Monitoring your child on Social MediaWhen it comes to kids and social media, how much is too much? How much is just enough to make sure they have the computer skills that will be vital for the future? The Washington Post explored these issues in "Helping your kids navigate the stormy seas of social media."

One parent said she keeps tabs on her tween sons' use of Instagram but will not allow them to use Facebook or Twitter. If you did not know, it is Facebook policy to not allow people under 13 to use the site, although some children find ways around those rules. According to the article, Gwen O'Keeffe, pediatrician and spokeswoman for the American Academy of Pediatrics agrees with Facebook "because children younger than 13 are not developmentally ready for the nuances of the social interactions on those sites."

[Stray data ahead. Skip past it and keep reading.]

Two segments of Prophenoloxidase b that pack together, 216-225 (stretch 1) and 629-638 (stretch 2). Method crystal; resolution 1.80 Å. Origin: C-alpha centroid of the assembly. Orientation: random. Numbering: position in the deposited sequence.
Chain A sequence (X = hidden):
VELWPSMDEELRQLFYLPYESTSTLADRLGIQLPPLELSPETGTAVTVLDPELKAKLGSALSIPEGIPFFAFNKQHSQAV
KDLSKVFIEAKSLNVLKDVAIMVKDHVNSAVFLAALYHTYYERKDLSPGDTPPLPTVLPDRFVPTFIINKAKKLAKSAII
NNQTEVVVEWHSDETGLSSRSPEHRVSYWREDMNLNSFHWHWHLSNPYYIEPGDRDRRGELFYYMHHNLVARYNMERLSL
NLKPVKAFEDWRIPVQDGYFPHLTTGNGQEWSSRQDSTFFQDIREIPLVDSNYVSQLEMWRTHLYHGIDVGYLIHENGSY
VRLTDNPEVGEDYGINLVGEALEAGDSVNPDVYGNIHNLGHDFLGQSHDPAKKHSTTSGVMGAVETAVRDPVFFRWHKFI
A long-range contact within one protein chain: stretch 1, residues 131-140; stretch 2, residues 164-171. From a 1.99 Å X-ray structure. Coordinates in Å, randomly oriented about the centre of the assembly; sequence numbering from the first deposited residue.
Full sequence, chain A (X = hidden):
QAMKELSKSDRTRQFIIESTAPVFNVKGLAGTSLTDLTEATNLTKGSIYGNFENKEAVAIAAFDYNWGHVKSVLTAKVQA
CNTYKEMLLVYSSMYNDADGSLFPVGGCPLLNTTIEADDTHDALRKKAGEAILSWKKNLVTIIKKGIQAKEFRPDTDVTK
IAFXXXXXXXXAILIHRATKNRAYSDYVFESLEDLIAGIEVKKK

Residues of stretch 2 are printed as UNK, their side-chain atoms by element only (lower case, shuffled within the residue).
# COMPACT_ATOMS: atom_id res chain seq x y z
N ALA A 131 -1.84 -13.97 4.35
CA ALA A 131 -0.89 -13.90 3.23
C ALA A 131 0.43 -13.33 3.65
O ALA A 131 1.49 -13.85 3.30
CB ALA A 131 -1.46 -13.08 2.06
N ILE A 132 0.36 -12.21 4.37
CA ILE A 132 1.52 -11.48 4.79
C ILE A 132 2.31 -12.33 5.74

However, O'Keeffe also says that because we live in digital world, parents need to start incorporating lessons about online behavior when children start to show interest in it and compared it to teaching a child not to put a finger in a light socket. It has to become part of the basics. Children need to hear that it is important to treat people with kindness and respect in person and online because "that will prepare them for the interactions on Facebook and Twitter when they get older."

Even when your child is old enough to use social media, you still need to pay attention to what is happening with them to make sure he or she is not going overboard in time spend on social media or becoming distraught. One parent noted that there was a time when kids would have difficult interaction with peers at school but be more at ease at home; now with social media, bullying and arguments with friends spill over into their home life as well.